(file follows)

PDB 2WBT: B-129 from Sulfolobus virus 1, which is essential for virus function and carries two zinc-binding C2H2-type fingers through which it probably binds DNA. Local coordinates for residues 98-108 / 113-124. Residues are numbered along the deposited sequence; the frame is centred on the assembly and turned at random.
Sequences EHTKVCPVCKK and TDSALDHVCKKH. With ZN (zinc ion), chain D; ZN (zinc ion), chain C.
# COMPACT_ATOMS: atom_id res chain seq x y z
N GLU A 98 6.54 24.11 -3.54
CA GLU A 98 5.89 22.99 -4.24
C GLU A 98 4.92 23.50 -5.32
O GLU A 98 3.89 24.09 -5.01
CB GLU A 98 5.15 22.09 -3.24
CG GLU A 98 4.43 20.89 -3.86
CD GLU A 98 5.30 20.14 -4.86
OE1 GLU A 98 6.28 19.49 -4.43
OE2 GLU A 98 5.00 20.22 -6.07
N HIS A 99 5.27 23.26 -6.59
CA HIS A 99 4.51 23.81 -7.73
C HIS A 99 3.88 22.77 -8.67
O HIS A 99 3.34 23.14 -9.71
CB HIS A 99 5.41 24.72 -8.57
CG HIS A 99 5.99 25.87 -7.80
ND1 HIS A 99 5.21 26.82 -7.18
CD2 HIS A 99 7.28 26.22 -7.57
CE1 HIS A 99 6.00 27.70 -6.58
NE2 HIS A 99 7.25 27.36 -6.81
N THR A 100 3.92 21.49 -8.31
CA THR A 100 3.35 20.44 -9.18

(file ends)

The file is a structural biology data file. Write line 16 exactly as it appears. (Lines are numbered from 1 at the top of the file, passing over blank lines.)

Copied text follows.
O HIS A 99 3.34 23.14 -9.71